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Maria Campbell

Maria Campbell, O.C., Cree-Métis writer, playwright, filmmaker, scholar, teacher and elder (born 26 April 1940 in Park Valley, SK). Campbell’s memoir Halfbreed (1973) is regarded as a foundational piece of Indigenous literature in Canada for its attention to the discrimination, oppression and poverty that some Métis women (and Indigenous people, in general) experience in Canada. Campbell has authored several other books and plays, and has directed and written scripts for a number of films. As an artist, Campbell has worked with Indigenous youth in community theatre and advocated for the hiring and recognition of Indigenous people in the arts. She has mentored many Indigenous artists during her career.

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Denise Chong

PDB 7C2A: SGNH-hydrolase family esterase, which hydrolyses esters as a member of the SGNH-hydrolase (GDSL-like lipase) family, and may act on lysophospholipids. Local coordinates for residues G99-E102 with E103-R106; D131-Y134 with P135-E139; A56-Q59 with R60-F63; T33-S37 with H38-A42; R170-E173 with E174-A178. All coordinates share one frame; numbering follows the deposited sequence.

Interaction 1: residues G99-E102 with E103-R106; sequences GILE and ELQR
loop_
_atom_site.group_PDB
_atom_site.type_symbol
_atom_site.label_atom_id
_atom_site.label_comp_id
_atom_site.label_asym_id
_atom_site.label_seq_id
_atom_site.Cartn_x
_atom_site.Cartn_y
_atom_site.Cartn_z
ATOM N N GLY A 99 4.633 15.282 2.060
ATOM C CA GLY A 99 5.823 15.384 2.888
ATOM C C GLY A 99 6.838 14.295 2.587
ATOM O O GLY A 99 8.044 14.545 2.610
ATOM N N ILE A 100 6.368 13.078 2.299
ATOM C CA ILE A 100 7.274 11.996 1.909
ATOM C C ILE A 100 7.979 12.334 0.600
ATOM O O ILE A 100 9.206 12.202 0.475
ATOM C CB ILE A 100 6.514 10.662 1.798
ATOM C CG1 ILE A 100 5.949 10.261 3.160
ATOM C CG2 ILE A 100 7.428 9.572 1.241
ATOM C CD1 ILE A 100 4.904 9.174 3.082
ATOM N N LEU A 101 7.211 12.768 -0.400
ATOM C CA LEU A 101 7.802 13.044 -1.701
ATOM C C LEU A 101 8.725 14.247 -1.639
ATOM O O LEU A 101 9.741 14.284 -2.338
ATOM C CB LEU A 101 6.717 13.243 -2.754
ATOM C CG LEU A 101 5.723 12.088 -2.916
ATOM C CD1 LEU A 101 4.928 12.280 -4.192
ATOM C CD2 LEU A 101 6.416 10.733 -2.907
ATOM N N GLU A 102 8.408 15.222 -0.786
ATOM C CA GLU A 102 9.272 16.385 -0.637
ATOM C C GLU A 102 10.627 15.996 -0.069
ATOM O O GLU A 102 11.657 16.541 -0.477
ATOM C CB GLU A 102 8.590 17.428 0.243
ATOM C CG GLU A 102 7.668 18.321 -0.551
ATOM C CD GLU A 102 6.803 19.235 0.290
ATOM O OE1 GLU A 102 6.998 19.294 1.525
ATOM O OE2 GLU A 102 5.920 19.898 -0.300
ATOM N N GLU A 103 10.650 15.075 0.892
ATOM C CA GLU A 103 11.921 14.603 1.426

After graduating from UBC, Chong moved to Ottawa for a career in the public service at the Department of Finance (1975-80). From there she moved to the Prime Minister's Office, as a special advisor on British Columbia issues.

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Allen Sapp

Sapp is widely regarded as one of Canada's foremost Indigenous painters. Sapp's success as a painter in the realist tradition (associated more with European art) made him a pioneer of the new Indigenous arts.

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Roy Henry Vickers